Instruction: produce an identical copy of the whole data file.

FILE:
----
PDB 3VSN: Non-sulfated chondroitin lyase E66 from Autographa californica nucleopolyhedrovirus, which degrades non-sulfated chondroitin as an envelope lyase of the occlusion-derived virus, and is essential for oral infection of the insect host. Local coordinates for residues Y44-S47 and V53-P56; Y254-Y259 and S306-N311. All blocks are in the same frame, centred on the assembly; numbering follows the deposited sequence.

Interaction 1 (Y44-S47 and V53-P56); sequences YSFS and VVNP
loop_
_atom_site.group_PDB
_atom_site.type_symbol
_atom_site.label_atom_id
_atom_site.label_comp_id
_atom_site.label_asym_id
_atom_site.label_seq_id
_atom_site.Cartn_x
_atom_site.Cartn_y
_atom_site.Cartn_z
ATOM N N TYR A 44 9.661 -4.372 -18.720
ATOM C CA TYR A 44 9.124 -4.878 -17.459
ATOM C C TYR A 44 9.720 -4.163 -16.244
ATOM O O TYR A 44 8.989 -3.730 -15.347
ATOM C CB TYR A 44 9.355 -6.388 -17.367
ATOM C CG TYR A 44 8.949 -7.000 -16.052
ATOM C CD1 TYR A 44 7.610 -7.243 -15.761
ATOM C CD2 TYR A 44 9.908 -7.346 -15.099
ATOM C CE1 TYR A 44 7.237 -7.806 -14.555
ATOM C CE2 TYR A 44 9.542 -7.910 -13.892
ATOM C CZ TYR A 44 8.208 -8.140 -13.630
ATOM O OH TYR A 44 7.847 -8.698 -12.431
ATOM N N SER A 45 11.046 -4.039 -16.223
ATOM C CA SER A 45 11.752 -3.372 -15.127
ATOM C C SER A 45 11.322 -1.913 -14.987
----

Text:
PDB 3VSN: Non-sulfated chondroitin lyase E66 from Autographa californica nucleopolyhedrovirus, which degrades non-sulfated chondroitin as an envelope lyase of the occlusion-derived virus, and is essential for oral infection of the insect host. Local coordinates for residues Y44-S47 and V53-P56; Y254-Y259 and S306-N311. All blocks are in the same frame, centred on the assembly; numbering follows the deposited sequence.

Interaction 1 (Y44-S47 and V53-P56); sequences YSFS and VVNP
loop_
_atom_site.group_PDB
_atom_site.type_symbol
_atom_site.label_atom_id
_atom_site.label_comp_id
_atom_site.label_asym_id
_atom_site.label_seq_id
_atom_site.Cartn_x
_atom_site.Cartn_y
_atom_site.Cartn_z
ATOM N N TYR A 44 9.661 -4.372 -18.720
ATOM C CA TYR A 44 9.124 -4.878 -17.459
ATOM C C TYR A 44 9.720 -4.163 -16.244
ATOM O O TYR A 44 8.989 -3.730 -15.347
ATOM C CB TYR A 44 9.355 -6.388 -17.367
ATOM C CG TYR A 44 8.949 -7.000 -16.052
ATOM C CD1 TYR A 44 7.610 -7.243 -15.761
ATOM C CD2 TYR A 44 9.908 -7.346 -15.099
ATOM C CE1 TYR A 44 7.237 -7.806 -14.555
ATOM C CE2 TYR A 44 9.542 -7.910 -13.892
ATOM C CZ TYR A 44 8.208 -8.140 -13.630
ATOM O OH TYR A 44 7.847 -8.698 -12.431
ATOM N N SER A 45 11.046 -4.039 -16.223
ATOM C CA SER A 45 11.752 -3.372 -15.127
ATOM C C SER A 45 11.322 -1.913 -14.987